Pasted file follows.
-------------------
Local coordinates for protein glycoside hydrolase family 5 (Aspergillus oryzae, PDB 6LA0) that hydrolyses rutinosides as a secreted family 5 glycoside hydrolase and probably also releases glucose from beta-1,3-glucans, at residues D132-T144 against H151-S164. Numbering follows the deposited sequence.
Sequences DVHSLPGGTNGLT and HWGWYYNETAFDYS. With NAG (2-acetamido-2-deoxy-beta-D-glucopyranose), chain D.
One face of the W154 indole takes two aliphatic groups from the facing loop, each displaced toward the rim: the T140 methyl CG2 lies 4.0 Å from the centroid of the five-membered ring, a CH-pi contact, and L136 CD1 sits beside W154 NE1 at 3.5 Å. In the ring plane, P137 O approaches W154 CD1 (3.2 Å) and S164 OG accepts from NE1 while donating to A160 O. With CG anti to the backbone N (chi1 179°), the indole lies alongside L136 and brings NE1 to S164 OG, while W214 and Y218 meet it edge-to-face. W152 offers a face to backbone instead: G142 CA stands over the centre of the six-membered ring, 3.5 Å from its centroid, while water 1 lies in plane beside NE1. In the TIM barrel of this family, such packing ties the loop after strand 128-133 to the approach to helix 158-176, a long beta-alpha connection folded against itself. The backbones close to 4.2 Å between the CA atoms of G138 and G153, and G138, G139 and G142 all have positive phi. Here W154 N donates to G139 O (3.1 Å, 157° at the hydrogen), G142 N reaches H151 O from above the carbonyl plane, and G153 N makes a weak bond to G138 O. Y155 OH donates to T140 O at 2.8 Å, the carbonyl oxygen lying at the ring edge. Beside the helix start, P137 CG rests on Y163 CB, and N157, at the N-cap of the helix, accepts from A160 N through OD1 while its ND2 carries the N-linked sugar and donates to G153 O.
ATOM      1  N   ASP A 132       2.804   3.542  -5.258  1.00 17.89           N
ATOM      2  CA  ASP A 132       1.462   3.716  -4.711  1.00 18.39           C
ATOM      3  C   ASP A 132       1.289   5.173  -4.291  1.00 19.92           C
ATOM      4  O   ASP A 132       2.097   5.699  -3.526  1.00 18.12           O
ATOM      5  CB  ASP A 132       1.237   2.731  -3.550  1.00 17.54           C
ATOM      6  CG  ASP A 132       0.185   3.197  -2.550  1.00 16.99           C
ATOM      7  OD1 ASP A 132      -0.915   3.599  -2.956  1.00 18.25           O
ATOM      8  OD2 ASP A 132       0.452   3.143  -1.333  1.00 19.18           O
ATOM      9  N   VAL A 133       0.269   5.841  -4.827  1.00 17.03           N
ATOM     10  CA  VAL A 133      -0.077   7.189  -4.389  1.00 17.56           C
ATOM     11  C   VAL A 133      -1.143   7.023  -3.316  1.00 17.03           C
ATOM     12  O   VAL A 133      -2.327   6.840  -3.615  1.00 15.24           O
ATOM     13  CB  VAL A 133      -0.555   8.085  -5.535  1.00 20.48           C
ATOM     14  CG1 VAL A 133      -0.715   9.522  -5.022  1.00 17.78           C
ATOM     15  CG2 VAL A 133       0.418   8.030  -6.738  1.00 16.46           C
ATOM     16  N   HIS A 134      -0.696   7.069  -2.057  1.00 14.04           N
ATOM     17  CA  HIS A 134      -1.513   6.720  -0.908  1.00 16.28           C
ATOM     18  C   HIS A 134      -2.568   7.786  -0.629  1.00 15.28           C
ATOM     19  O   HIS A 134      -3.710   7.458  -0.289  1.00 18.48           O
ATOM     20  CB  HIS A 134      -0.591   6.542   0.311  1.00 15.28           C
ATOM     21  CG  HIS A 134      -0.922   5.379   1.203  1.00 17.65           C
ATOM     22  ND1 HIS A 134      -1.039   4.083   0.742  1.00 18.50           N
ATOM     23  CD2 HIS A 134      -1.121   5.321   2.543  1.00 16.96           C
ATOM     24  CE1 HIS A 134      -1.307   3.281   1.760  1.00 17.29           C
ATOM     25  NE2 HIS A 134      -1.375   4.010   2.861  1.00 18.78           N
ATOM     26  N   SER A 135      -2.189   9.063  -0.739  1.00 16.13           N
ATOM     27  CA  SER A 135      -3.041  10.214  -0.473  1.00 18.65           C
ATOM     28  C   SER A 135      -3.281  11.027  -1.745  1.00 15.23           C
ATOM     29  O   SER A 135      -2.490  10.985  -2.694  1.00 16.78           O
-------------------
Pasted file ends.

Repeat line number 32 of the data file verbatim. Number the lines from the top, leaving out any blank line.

ATOM     29  O   SER A 135      -2.490  10.985  -2.694  1.00 16.78           O